The Act also waives the existing 10% early withdrawal penalty for coronavirus related distributions of up to $100,000 from qualified retirement accounts, and distributions are subject to income tax ratably over three years.

The Act increases the limit on loans from qualified employer plans - from $50,000 to $100,000.

The Act waives the minimum distribution requirement applicable for certain contribution plans and IRAs for calendar year 2020.

The Act increases the limitation on certain charitable cash contributions made in 2020, such that a taxpayer could effectively "zero out" their taxable income for the year by making "qualified contributions," and even carry over to future years contributions made in excess of that amount. Contributions to supporting organizations, donor-advised funds and most private non-operating foundations are not eligible for these "super-deductible" contributions.

The Act increases the cap on deductions for certain charitable contributions of food inventory during 2020.

The Act provides employees with an exclusion from gross income for payments made by their employers to pay off their student loans (up to $5,250).

B. Businesses

Title II of the CARES Act provides eligible employers an employee retention credit which is a refundable payroll tax credit for 50% of qualified wages (qualified wages are limited to $10,000 per employee per all quarters). Qualified wages also include health plan expenses.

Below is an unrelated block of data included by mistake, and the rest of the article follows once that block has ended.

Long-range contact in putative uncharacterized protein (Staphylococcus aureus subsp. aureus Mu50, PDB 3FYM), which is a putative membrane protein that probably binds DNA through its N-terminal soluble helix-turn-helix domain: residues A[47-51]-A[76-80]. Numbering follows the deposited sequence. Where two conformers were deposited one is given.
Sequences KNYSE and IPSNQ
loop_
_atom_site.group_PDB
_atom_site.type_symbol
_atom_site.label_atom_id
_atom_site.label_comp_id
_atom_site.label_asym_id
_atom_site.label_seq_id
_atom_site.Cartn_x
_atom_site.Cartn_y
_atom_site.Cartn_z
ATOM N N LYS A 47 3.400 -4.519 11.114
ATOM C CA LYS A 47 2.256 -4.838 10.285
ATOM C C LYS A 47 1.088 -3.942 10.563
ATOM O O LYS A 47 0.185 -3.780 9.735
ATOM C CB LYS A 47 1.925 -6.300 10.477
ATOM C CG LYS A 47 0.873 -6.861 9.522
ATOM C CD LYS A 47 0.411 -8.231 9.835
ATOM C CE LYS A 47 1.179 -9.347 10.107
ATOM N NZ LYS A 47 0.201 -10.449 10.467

The Act allows employers and self-employed individuals to defer the employer share of Social Security tax (6.2%). The deferred tax is payable in equal parts over the following two years.

The Act modifies certain rules addressing businesses' net operating losses (NOLs). Accordingly, NOLs arising in 2018 through 2020 can be carried back 5 years. The limitation of 80% of taxable income on the utilization of NOLs is eliminated with respect to pre-2021 taxable years and carry-forwards of pre-2018 NOLs.

The Act allows corporations to accelerate their ability to recover Alternative Minimum Tax credits from prior years and to claim any resulting refund.

The Act increases the limitation on the deduction of interest expense by businesses from 30% to 50% of taxable income (with adjustments) for 2019 and 2020.

The Act corrects the "retail glitch" and enables businesses to immediately write off the costs of all qualified improvement property, including 15-year retail improvement property and 15-year restaurant property.

The Act increases from 10% to 25% the deduction limit applicable to corporations for certain charitable cash contributions made in 2020.

The Act waives the federal excise tax on alcohol used to produce hand sanitizer in 2020.


The Act amends the Families First Coronavirus Response Act (the FFCRA) to allow employers to obtain an advance credit for the tax credit provided by the FFCRA. In addition, the amended FFCRA authorizes the Secretary of Treasury to waive the penalty for failure to deposit the employer's portion of Social Security tax and Railroad Retirement Tax Act excise tax due to anticipation of the tax credit.

The content of this article is intended to provide a general guide to the subject matter. Specialist advice should be sought about your specific circumstances.